People like Lord Keynes and myself are in a difficult position. We are navigating between Scylla and Charybdis, and the raft we're doing it on is not at all that seaworthy.  Sargon of Akkad, Dave Rubin and their ilk are one half of the map we need to not crash upon the rocks.  But if we don't likewise want to sink and drown, we'd do well to steer clear of the economic ideas Hayek and Friedman.  Civil libertarianism and a solid regulatory welfare state cannot be mutually exclusive.  In fact, they need each other.

Lord Keynes blogs regularly at Social Democracy for the 21st Century and can also be found on Twitter.  Highly recommended.

Blog Comments and Contributions

A few housekeeping details:

Yes, this blog does have a comments section.  Don't be afraid to use it.  I have, in the past, had to disable comments to stave off an invasion of leftbook trolls, but that's well in the past now.  Feel free to contribute to the conversation.  I can't promise that I'll always answer - I am a busy guy, after all, but it can't hurt to try if you feel you have something to add.  I'm all for debate and disagreement in good faith.  Our philosophies do not advance and improve otherwise.  But I have precious little patience for trolling and foot-stomping. I'm not obligated to slant the content of this blog to appease anybody.  So don't act as if I do.

Think you have what it takes to contribute to alt-left ideology and outlook?  I'm open to contributions.  In fact, The Alternative Left is in need of contributors that can keep the blog alive during those times that do come up where I'm unable to contribute for a while.  As I'm sure you've noticed, that does happen.  Plus more voices can't help but lead to wider outreach. 

If you are a regular reader of this blog or of other alt-left or similar ideological spaces, you should have a rough idea of what the overall outlook is.  In case you don't know, and if you do know it still can't hurt to recap, here's a rough outline of what tends to pass as alt-left:
  • Center left to left wing economics.  
  • Civil libertarianism.
  • Skeptical of identity politics.
  • Rejection of alt-right and SJW extremes.
Just to name a few.  Have something you'd like to contribute.  Let me know in the comments or email me at

Wednesday, 5 July 2017

Neoreaction: Right Wing Postmodernism Pt 2

Suppose one had a world view characterized by Wikipedia's definition of postmodernism, "an attitude of skepticism, irony or distrust toward grand narratives, ideologies and various tenets of universalism, including objective notions of reason, human nature, social progress, moral universalism, absolute truth, and objective reality" and instead insisted on the primacy of identity and society in a manner that precluded a universal truth that would be binding on all of humanity.

Alongside this you cultivate an extreme distrust towards the social structures within which you lived.  You regard these structures as inherently dangerous to the identity group to which you belong, and indeed to all distinct identity groups to which people could belong, and this was a serious threat because on some level, you realize that identity is fundamental to human nature.  You live in a society that is inimical to your race, nationality, culture or religion and privilege other groups at the expense of yours.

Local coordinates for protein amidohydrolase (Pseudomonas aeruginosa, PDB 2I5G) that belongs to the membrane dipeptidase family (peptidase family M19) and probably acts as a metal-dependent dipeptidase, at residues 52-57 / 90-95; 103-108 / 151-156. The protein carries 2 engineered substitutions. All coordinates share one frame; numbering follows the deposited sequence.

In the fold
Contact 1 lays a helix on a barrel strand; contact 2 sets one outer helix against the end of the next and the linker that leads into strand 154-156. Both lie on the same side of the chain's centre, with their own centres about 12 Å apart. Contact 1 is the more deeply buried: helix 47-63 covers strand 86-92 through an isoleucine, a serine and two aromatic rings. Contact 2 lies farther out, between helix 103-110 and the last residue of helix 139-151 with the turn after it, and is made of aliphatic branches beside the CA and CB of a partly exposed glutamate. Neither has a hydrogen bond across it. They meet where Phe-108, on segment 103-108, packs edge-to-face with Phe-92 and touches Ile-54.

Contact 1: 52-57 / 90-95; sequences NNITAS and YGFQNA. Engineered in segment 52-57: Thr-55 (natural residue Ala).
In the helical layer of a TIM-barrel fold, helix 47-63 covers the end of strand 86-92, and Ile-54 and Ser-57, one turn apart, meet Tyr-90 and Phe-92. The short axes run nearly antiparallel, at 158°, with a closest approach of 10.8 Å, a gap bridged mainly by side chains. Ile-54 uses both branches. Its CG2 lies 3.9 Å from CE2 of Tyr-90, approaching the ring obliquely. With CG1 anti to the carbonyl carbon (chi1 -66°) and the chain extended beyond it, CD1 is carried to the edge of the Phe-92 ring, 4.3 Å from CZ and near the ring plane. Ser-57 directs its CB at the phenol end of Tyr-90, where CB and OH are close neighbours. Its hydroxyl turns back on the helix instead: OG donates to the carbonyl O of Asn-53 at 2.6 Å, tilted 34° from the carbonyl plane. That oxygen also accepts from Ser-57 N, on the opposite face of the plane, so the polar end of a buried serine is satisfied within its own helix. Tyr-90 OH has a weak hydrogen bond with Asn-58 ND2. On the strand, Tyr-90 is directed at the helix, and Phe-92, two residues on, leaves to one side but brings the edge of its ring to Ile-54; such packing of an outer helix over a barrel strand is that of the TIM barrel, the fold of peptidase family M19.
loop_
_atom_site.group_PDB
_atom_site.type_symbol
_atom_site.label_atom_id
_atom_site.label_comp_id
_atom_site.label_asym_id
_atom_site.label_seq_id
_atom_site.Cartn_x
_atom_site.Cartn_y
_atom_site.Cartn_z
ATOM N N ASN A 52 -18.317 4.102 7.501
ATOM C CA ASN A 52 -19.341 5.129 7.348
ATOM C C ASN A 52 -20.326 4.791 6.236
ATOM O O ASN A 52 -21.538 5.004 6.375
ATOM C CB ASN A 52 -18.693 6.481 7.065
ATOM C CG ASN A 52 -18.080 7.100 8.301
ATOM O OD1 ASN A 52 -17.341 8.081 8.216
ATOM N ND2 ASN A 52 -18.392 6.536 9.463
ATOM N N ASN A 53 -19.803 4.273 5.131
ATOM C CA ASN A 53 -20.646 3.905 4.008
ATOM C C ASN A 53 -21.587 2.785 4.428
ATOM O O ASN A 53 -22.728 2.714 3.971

However, you are nagged by doubts about whether these social structures could ever really be defeated, however much you might want them to be.  Perhaps the culture in which you live benefits you materially, or in some other way that you're unable or unwilling to be fully aware of, and this deters the kind of sustained pushback necessary to truly overthrow or separate from it.  Or maybe you can't shake the notion that these social structures are just too strong, and the group to which you belong has passed the point of no return in a terminal decline, and so you approach the whole issue with any of several reactions.  Grim resolve.  A smirk.  A kind of ironic nostalgia.

So as a result, the subgroup to which you belong is characterized by a considerable degree of angst and irony. The popular culture that appeals to you appropriates imagery (or sound or some other form of artistic or cultural creation) from the culture it despises and uses it in a deconstructive or even a subversive sort of way.  To the extent that your identity group becomes politically conscious, it adopts a counter-cultural and adversarial stance vis-a-vis the dominant culture, without pushing things to the point of outright revolt.  You do need the apparatus and institutions of the dominant culture to maintain your standard of living, after all, though you understandably loathe to admit it.

With me so far?  Good.  Now here's the curveball.  You don't live in something like a patriarchy or a colonialist society.  The angst you're experiencing is not as a result of the recent failure of socialism, that grand experiment in democratic egalitarianism, though to be honest it was known to be corrupt and ineffectual for quite some time now.  Indeed, very much the opposite.  Your angst is as a result of the apparent unravelling of western civilization, whether you frame it in racial (white) or religious (Christian) terms.

The society that oppresses you is not marked by an ideology of racial supremacy, but rather an ideology of forced racial integration and contrived egalitarianism.  All around you: in academia, in the media, from the ever swelling ranks of government bureaucracy, and no small number of your family, friends and acquaintances, is repeated ceaselessly an incessant cant stressing the evils of your racial and ethnic group.  Only that group is white and European in origin.  Your identity and culture are being invisibilized under an endless barrage of egalitarian dogmas and smug platitudes stressing culpability for the evils of history.

Like your relatives on the postmodernist left, you feel that the last few hundred years and its insistence on the primacy of reason, universality, the individual, science and progress is a massive sham, and that your race and culture have suffered for it.  But you can't really blame the postmodern devils like racism and patriarchy for the decline of your own race and identity, since racialism, heteronormativity and patriarchy are very much what you actually believe in, were you to be honest. So this kind of rules out postmodernism proper, given its egalitarian implications, though it shares many other elements with what you believe.